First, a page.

Even sadder is that European governments, sports clubs and other organizations remain so eagerly complicit in the racism that so many pretend to deplore.
Reader comments on this item
|Replies to other comments. [193 words]||Lorraine Thornecroft||Feb 24, 2014 05:07|
|Power struggle [188 words]||Robert Davis||Feb 22, 2014 04:49|
|Gutless wonders [82 words]||Bart Benschop||Feb 20, 2014 21:54|
|Bravo to the Dutch Foreign Ministry [113 words]||Julius O'Malley||Feb 20, 2014 18:57|
|FIFA and racism [246 words]||Israel L. M. Gonzalez||Feb 20, 2014 16:03|
|A pox on both their houses - Europe and the Gulf States [90 words]||A.T. Halmay||Feb 20, 2014 09:08|
|Excusion of Jews not racist [41 words]||FatherJon||Feb 20, 2014 06:04|
Comment on this item
by Soeren Kern
"My son and I love life with the beheaders." — British jihadist Sally Jones.
Mujahidah Bint Usama published pictures of herself on Twitter holding a severed head while wearing a white doctor's jacket; alongside it, the message: "Dream job, a terrorist doc."
British female jihadists are now in charge of guarding as many as 3,000 non-Muslim Iraqi women and girls held captive as sex slaves.
"The British women are some of the most zealous in imposing the IS laws in the region. I believe that's why at least four of them have been chosen to join the women police force." — British terrorism analyst Melanie Smith.
by Khaled Abu Toameh
"Armed robbery in broad daylight." — Palestinians, after Hamas "seized" $750,000 from Gaza bank.
Fatah accused Hamas of "squandering" $700 million of financial aid earmarked for the Palestinian victims of war. Fatah wants to ensure that the millions of dollars intended for the Gaza Strip will pass through its hands and not end up in Hamas's bank accounts. Relying on Fatah in this regard is like asking a cat to guard the milk.
The head of the Palestinian Authority's Anti-Corruption Commission revealed that his group has retrieved $70 million of public funds fund embezzled by Palestinian officials. Arab and Western donors need to make sure that their money does not end up (once again) in the wrong hands. Without a proper mechanism of accountability and transparency, hundreds of millions of dollars are likely to find their way into the bank accounts of both Hamas and Fatah leaders.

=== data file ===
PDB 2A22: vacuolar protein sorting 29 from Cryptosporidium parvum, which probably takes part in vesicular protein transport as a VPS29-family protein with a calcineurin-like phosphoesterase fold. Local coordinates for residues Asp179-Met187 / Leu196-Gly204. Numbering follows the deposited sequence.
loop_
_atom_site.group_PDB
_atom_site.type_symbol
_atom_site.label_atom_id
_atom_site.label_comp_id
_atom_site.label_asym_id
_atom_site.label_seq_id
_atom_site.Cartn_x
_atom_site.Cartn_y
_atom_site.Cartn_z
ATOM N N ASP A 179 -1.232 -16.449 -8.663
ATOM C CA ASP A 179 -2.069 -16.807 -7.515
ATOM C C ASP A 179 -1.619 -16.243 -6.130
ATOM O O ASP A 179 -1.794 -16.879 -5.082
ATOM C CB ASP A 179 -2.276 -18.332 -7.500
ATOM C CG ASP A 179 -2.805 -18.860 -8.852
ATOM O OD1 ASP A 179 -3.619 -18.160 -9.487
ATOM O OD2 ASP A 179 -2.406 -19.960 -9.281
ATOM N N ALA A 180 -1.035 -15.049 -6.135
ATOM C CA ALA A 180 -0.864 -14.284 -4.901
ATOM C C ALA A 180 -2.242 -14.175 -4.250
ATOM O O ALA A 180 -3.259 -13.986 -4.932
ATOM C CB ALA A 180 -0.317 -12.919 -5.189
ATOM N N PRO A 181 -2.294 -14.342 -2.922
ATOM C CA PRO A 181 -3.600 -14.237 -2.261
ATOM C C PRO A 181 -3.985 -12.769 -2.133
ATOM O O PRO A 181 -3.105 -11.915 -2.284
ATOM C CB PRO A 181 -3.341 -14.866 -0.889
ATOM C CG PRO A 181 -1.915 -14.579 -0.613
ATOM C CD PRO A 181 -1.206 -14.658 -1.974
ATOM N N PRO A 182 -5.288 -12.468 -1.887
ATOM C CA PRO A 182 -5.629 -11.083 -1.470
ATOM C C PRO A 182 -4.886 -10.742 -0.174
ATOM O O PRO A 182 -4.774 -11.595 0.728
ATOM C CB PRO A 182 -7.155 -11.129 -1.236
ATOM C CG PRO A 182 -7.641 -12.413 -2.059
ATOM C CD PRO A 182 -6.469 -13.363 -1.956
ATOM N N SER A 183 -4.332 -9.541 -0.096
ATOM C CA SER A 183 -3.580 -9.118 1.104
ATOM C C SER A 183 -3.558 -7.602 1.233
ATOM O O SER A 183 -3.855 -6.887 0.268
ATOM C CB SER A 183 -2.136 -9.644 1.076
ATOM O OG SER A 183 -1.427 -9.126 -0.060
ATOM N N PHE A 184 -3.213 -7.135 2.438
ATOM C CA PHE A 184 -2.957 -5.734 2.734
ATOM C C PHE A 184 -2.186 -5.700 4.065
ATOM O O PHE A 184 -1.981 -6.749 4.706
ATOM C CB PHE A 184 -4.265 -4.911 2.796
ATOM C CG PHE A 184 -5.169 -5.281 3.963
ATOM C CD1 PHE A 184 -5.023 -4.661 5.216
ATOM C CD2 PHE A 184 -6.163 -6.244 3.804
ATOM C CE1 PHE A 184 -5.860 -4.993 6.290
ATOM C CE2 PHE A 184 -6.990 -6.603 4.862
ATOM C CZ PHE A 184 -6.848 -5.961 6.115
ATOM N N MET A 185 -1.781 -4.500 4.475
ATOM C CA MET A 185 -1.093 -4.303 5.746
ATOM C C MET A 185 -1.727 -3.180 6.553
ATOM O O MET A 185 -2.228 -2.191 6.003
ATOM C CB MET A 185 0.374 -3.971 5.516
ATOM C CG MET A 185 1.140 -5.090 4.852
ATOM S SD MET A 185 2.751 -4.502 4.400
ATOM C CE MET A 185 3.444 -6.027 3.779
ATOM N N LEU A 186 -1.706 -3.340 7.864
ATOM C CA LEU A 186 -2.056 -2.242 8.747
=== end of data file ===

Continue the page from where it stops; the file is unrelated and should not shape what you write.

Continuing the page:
by Mudar Zahran
"If Hamas does not like you for any reason all they have to do now is say you are a Mossad agent and kill you." — A., a Fatah member in Gaza.
"Hamas wanted us butchered so it could win the media war against Israel showing our dead children on TV and then get money from Qatar." — T., former Hamas Ministry officer.
"They would fire rockets and then run away quickly, leaving us to face Israeli bombs for what they did." — D., Gazan journalist.
"Hamas imposed a curfew: anyone walking out in the street was shot. That way people had to stay in their homes, even if they were about to get bombed. Hamas held the whole Gazan population as a human shield." — K., graduate student
"The Israeli army allows supplies to come in and Hamas steals them. It seems even the Israelis care for us more than Hamas." — E., first-aid volunteer.
"We are under Hamas occupation, and if you ask most of us, we would rather be under Israeli occupation… We miss the days when we were able to work inside Israel and make good money. We miss the security and calm Israel provided when it was here." — S., graduate of an American university, former Hamas sympathizer.
by Ben Cohen
Now, with the Islamic State's self-proclaimed caliphate having captured key oil wells in the Middle East this year, foreign oil has become an even more lethal financial weapon-of-choice for those seeking to destroy democracy and further escalate the War on Terror.
That President Barack Obama failed even to mention oil as a critical factor in the war against IS during his speech to the nation on September 10, is an omission both revealing and dangerous in terms of how his administration wants to depict the stakes involved in this latest confrontation with the jihadis.
by Lawrence A. Franklin
One Pakistani recruiter of child suicide bombers describes these children as "tools provided by God."
Another Muslim cleric in a madrassa [Islamic boys' school] describes child suicide bombers as "a gift from Allah that we have an unlimited number willing to be sacrificed to teach Americans a lesson."
Using children as suicide bombers will stop when... they stop "condoning the killing of innocents."